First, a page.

Brian: Olivia, I apologize because I have like taken like over this conversation. But I think, so you mentioned legislation so many times and talking to your legislatures. And I’ll be honest, like, I hate politics. I don’t like talking about it. But I, when I hear you say that, I say to myself, what does me talking, you know, what does me writing a letter, or speaking, or emailing, or contacting, you know, some person that I don’t know going to really do? And being that you’ve been in the Washington world and everything, like, can you kind of speak to, because my guess is there’s probably a lot of people like me, they’re like, you know, okay. Yeah, this is not gonna really do anything.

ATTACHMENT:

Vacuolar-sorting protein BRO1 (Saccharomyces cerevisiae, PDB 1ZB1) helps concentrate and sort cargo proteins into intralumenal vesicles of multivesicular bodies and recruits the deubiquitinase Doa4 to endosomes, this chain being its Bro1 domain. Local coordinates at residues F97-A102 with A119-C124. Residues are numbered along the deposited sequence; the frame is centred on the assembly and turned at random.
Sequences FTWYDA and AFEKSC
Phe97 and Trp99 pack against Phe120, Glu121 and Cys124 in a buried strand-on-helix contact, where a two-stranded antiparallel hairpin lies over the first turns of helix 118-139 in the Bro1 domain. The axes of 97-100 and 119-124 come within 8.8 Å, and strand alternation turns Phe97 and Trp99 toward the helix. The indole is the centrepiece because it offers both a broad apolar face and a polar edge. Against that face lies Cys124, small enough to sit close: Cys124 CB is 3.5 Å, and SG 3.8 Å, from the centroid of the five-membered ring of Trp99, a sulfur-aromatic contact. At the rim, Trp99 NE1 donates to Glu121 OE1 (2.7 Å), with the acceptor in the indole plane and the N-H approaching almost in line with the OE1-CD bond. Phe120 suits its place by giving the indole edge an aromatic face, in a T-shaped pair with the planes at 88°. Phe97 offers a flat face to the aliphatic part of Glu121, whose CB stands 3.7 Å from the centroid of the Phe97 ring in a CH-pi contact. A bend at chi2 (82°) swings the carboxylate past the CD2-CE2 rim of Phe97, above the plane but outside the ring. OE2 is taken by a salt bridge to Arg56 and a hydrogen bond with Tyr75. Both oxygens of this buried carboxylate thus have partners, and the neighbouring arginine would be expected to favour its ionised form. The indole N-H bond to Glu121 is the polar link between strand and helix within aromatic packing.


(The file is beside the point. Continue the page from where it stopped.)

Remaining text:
Gerri: Yeah. I actually started, I came to DC and one of my first gigs, I was in college was an intern for a senator’s office and I was answering constituent mail. So, some would write in, and primarily if they ever had a problem with a government agency, then I would try to get a contact to help resolve that problem, some IRS problem, or veterans’ affairs, or something like that. But I can tell you, you know, we had to, we had to report on what we were hearing. And we had to report on the problems, and it very often, very, very often there’s going to be two ways that legislation is going to happen, right? One is that a lobbyist is going to go in there and they’re paid to try to promote legislation and that gets frustrating, because sometimes they aren’t actually doing the work that you know, that we’re doing. So, they don’t, they might write legislation that may not be as practical as we’d hoped, right. But the second way is when they hear from constituents. And when they hear from enough constituents on a particular issue, it can help them to, to make the case for that legislation. And it can help them make the case for what they want to do. And I can tell you small business is important on Capitol Hill, I know it feels like, and I know a lot of legislation that we’re seeing is aimed at bigger businesses, but small business is important. And many legislators do want to try to keep the small businesses in their state or their community, if you’re trying to state legislator open, because they know this is, this is it, right? If we don’t do this, we won’t have tax revenue, we won’t have jobs, people will leave the state because they don’t have opportunities. We need to do this. So, I know I’m being long winded here and it sounds like a civil, what is it, class in civics. But I just feel like it’s a crucial time for us, for those who are small business owners. And I was self-employed for 10 years myself, so I know how I know how the ups and downs, you know, can be, including in 2008 when I was still self-employed and you know, we had the financial meltdown. So, I really just encourage you to speak up. This is the time to do it if you’ve never done it before. And then the other thing is, you know, after you’ve done that or while you’re doing that, or before you do that, look at these programs that we’re writing about. And like I said earlier, get in line, get yourself in line. You don’t have to accept that what they offer you, but get yourself in the line so that when your number comes up, you can make a decision about what’s right for your business at that time.